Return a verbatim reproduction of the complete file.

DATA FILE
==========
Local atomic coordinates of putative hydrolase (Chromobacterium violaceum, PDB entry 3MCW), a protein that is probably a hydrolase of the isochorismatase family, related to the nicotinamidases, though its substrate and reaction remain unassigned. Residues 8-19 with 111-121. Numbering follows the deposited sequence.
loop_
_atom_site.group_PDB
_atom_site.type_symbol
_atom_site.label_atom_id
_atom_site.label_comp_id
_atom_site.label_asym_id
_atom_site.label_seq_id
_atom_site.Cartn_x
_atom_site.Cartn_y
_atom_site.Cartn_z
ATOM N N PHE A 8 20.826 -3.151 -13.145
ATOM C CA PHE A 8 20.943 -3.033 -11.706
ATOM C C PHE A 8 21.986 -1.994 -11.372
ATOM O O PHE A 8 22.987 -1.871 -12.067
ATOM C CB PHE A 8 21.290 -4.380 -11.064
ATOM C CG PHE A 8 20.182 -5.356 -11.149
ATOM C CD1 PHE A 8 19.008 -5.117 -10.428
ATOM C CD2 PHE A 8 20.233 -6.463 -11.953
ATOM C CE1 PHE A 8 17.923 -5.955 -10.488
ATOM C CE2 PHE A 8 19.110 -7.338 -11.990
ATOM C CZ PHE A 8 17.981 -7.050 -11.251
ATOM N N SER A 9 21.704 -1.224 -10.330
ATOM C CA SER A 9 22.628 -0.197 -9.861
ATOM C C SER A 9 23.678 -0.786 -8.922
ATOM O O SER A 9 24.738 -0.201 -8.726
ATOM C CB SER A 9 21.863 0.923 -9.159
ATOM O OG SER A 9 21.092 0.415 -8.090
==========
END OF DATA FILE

Local atomic coordinates of putative hydrolase (Chromobacterium violaceum, PDB entry 3MCW), a protein that is probably a hydrolase of the isochorismatase family, related to the nicotinamidases, though its substrate and reaction remain unassigned. Residues 8-19 with 111-121. Numbering follows the deposited sequence.
loop_
_atom_site.group_PDB
_atom_site.type_symbol
_atom_site.label_atom_id
_atom_site.label_comp_id
_atom_site.label_asym_id
_atom_site.label_seq_id
_atom_site.Cartn_x
_atom_site.Cartn_y
_atom_site.Cartn_z
ATOM N N PHE A 8 20.826 -3.151 -13.145
ATOM C CA PHE A 8 20.943 -3.033 -11.706
ATOM C C PHE A 8 21.986 -1.994 -11.372
ATOM O O PHE A 8 22.987 -1.871 -12.067
ATOM C CB PHE A 8 21.290 -4.380 -11.064
ATOM C CG PHE A 8 20.182 -5.356 -11.149
ATOM C CD1 PHE A 8 19.008 -5.117 -10.428
ATOM C CD2 PHE A 8 20.233 -6.463 -11.953
ATOM C CE1 PHE A 8 17.923 -5.955 -10.488
ATOM C CE2 PHE A 8 19.110 -7.338 -11.990
ATOM C CZ PHE A 8 17.981 -7.050 -11.251
ATOM N N SER A 9 21.704 -1.224 -10.330
ATOM C CA SER A 9 22.628 -0.197 -9.861
ATOM C C SER A 9 23.678 -0.786 -8.922
ATOM O O SER A 9 24.738 -0.201 -8.726
ATOM C CB SER A 9 21.863 0.923 -9.159
ATOM O OG SER A 9 21.092 0.415 -8.090